True Worship is Revealed By God
Yesterday’s post considered the way Exodus 32 warns us of false worship. It confronts the many ways we (unintentionally) bring ‘golden calves’ into our worship services, and it makes us ask whether or not the elements in our worship are biblically-grounded or not. Today, we aim to make a positive argument for true worship based on the ‘Regulative Principle.’
Moving from Old Covenant to New Covenant, we should notice that God is just as interested in true worship in the church-age. The difference is the location of that worship–in the Spirit-filled temple of the gathered church, not Solomon’s temple made of stones. On this John 4 is helpful.
In John 4, Jesus pursues a conversation with a sexually-dysfunctional Samaritan woman. This is a great passage on the subject of missions, evangelism, and salvation unto all peoples. But it also speaks volumes about worship. Tucked in this context, we see that God is still seeking worshipers who will worship Him in Spirit and Truth (v. 24).
To which we may ask: How do we worship in truth? Exodus 32 has shown us what false worship looks like, but where do we find true worship. Put simply, I would say that the whole counsel of Scripture is required to worship aright.
Now, this question has been debated much in church history. There are some who will say, that the church is permitted to do most anything in God’s name, so long as it does not violate the teaching of Scripture. This has been called the “Normative Principle.”
Conversely, others have argued for the “Regulative Principle,” which asserts that the church should do no more than what is commanded and/or explicitly modeled in Scripture. This second approach has, in some cases, been taken to the extreme. Some have argued that instruments, for instance, find no place in the New Testament and thus should be removed from worship. Others, more moderately, have made adjustments such as allowing for amplification and powerpoint in their services, even though Scripture says nothing of these things (although a raised platform and assistance in understanding the text in Nehemiah 8 may give support for amplification and powerpoint–just saying).
The perpetual challenges of contextualization make this debate very challenging. Nevertheless, based on the seriousness which God takes worship (cf Exod 32), it is a conversation worth having. My point, from the text in Exodus 32, is simply that we ought to have a principle of regulation, that arises from the text in all that we do. Creative freedom in worship seems to be what Exodus 32 is against, and it actually proves that such “freedom” results in the ultimate slavery (death). By contrast, when churches submit themselves to Scripture, they experience the freedom of the Lord, who descends upon the gathered church, and as 2 Corinthians says, where the Lord is there is a Spirit of freedom.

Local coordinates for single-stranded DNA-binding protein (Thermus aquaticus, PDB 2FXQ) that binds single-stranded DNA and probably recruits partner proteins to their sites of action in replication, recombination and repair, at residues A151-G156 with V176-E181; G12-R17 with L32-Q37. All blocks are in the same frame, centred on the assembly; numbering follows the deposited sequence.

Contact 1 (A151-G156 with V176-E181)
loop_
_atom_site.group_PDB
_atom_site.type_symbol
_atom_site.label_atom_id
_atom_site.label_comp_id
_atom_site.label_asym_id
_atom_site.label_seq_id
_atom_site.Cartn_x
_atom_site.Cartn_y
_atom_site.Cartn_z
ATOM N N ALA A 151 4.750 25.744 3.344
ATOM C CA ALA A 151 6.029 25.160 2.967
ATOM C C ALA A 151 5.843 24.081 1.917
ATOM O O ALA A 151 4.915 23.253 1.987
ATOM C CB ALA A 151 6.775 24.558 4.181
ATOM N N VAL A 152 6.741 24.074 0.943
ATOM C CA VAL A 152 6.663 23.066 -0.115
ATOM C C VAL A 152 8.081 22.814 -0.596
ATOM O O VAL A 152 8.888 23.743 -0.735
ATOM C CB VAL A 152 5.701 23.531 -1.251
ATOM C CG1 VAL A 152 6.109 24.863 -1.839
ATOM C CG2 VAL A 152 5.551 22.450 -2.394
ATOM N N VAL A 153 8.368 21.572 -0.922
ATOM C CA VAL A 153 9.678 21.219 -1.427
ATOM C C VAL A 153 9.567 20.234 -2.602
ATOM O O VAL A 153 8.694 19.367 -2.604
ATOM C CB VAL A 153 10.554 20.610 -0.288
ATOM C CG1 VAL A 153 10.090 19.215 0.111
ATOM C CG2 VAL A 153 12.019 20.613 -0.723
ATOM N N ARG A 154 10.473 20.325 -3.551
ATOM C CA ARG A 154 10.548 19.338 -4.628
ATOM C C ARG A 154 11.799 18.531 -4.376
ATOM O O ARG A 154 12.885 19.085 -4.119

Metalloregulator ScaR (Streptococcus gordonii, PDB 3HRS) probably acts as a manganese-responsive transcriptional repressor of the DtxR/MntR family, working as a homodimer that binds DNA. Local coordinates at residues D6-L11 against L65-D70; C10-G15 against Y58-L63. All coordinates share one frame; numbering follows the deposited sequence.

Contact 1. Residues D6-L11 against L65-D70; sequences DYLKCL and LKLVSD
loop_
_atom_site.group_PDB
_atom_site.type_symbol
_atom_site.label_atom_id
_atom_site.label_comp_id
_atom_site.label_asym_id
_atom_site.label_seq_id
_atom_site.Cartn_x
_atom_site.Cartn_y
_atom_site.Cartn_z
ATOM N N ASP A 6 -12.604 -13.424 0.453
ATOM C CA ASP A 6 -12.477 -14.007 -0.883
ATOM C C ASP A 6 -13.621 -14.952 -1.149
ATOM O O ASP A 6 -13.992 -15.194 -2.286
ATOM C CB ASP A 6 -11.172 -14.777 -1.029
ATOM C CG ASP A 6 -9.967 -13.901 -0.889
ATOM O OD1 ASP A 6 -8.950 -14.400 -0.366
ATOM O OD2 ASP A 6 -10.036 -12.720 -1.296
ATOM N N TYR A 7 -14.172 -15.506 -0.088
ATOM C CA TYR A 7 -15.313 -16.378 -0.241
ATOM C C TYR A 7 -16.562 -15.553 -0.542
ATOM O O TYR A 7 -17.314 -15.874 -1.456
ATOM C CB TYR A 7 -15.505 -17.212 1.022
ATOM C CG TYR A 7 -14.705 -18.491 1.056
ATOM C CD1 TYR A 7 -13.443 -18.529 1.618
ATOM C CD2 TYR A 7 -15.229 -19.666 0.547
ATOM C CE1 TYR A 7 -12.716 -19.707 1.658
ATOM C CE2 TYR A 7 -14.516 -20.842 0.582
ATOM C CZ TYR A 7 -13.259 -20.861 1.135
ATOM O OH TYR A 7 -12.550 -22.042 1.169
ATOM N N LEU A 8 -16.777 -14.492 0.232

A Baptist Argument for the Regulative Principle
On the subject of the Regulative Principle, I have not found much that is immediately helpful–if you know of something, please let me know–but in a Baptist Press article from 2003, Donald Whitney, now professor at Southern Seminary (Louisville, KY), and author of Spiritual Disciplines for the Christian Life, gives a number of helpful points. Let me quote a portion of his article, Worship Should Be God-Centered and Biblical
The regulative principle of worship in essence says that God knows how He wants to be worshiped better than we do, . . .
”He has not left us in the dark about that and has revealed in Scripture [alone] how he wants us to worship Him, what the elements of worship are to be. If He has done so, then those are the things we must do and we should not bring any of our own ideas in addition to that.”
Biblical elements of corporate worship include preaching and teaching the Word of God, prayer, the public reading of Scripture, the singing of Psalms, hymns and spiritual songs, and celebrating the ordinances of baptism and the Lord’s Supper.
The regulative principle rules out extra-biblical elements such as drama, clowns and the like.
Whitney pointed out that many Baptists today practice what is known as the “normative principle” of worship. The normative principle says that corporate worship must include all biblical elements, but believers also are free to include things not forbidden by Scripture.
This approach is dangerous because God’s will is known only through His special revelation, . . .
We don’t know what honors God except that which He has revealed, . . . In areas like worship where He has revealed His truth, we may not go beyond the bounds of that.
[Significantly, Whitney ends his article by pointing us to the Scriptures, quoting from even from Exodus 25-30, which serves as the true pattern that was broken in Exodus 32].
In the end, Scripture must be our guardian and our guide! God has not left himself silent on matters of worship. He does not want creative expressions borrowed from the world. He wants his creation to worship him according to his Word. He is not looking for new ways to know him, explain him, promote him, or seek him. He has given us his word and his Spirit. This is sufficient.
To those who interpret the world through lens acquired from the world, this seems foolish and weak. But indeed, it is the wisdom of God. May we again press into know the Lord, and trust that we will not be dissatisfied.
Soli Deo Gloria, dss